I'm not a chef, I'm a farmer.

Let me start by saying, I'm not a chef - I'm a farmer.  I rarely use recipes, I get inspiration from a combination of good looking food pics and what we have growing in our field. I’m not someone who goes out to purchase ingredients specifically for a meal, instead I see what we have and figure out what I can make from it. The meals you find on here are meant to serve as inspiration rather than a step by step process.

A little about me: My culinary background began with kraft mac n' cheese, and instant chocolate pudding.

My first 'come to jesus' food moment was in college when a girlfriend let me in on a secret, I was lactose intolerant. I remained in denial for a while and to be honest it took me years to quit the good stuff - cheese. In addition I'd already been a vegetarian for a few years (which is a another story about a bet with my mom - spoiler alert: I'm winning) and this new intolerance added a whole other layer of social stigma and confusion at family meals.

My second 'come to jesus' food moment was in my early twenties. When I started to look into the soy that had replaced the majority of my meat and dairy - and learned how awful conventional soy is. I read about the roundup that is sprayed onto the soy, the roundup resistant genes that are injected into the soy seeds (GMO soy specifically), and all I could think about was that I had been consuming soy milk, tofu and more on a daily basis. I was curious what else this applied to and fell into a black hole of information regarding mass grown conventional crops; upon learning about all the GMOs and pesticides that I had unknowingly been consuming, well, I had a perfectly rational, not at all extreme, early 20 something reaction and decided that the only way to be safe was to learn to grow my own food.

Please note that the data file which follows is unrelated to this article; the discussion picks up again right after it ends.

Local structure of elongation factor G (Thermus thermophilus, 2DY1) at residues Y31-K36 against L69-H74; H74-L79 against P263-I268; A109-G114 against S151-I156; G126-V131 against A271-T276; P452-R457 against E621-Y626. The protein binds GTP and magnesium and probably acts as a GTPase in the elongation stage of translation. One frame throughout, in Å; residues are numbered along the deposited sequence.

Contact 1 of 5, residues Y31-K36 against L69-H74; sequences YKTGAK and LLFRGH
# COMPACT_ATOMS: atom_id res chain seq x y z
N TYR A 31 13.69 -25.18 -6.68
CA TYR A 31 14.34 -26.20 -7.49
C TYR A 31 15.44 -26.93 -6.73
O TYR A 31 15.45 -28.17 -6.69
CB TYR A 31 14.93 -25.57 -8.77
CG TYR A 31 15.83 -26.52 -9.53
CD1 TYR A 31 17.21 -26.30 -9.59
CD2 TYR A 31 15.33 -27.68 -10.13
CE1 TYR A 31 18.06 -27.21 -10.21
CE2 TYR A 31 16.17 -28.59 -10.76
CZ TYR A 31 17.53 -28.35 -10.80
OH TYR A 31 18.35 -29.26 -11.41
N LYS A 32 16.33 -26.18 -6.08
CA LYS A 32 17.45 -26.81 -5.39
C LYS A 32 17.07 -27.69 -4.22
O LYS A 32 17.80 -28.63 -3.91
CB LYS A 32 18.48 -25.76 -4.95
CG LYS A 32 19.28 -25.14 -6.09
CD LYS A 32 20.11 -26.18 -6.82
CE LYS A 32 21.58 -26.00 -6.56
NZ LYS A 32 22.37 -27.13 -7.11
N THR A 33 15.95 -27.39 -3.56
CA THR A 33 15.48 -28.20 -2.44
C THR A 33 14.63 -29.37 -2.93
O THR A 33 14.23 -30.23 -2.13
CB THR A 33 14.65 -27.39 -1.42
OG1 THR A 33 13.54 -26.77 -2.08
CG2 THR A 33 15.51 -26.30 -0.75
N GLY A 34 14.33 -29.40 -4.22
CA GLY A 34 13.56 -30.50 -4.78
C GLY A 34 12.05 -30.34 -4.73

Well, after working on a few farms and cutting back on consuming processed food, my family thought I had lost my mind, but my body was feeling incredible. I had this realization that maybe, just maybe, food wasn't supposed to make me feel like crap. Maybe after I ate a meal I shouldn't be so full or bloated that I had to unbutton my pants to be comfortable. Maybe I wouldn't go to sleep trying to recall everything I had eaten that day in a desperate attempt to pinpoint the one thing that made me feel so crappy. Maybe what I had previously regarded as ‘good food’ wasn’t good at all, it was just easy. This all might sound crazy, or it might sound familiar.

After over a decade of being a lactose intolerant vegetarian, I recognize that my body feels good when I eat well, and I let how I feel after eating and what I crave be my guide. I recently cut out eggs, because I didn’t feel good after I ate them, no matter how they were prepared. Some would suggest this makes me a vegan, but with all the hipsters, the stigma and fake meat out there I skip right over that label and say I have a plant based dietIm not a fake meat vegan. 

I’m not here to try to convert people into switching their entire diet to plant based; everyone has their own relationship with food and I believe that you should eat what makes you feel good -  my husband still eats meat, dairy and has quite the sweet tooth and he is healthy as a horse; rather I’m hoping these meals serve as inspiration and provide some examples of how to incorporate more vegetables into your diet. Because, as I said earlier, I’m a farmer, I’m not a chef and vegetables are kind of my thing.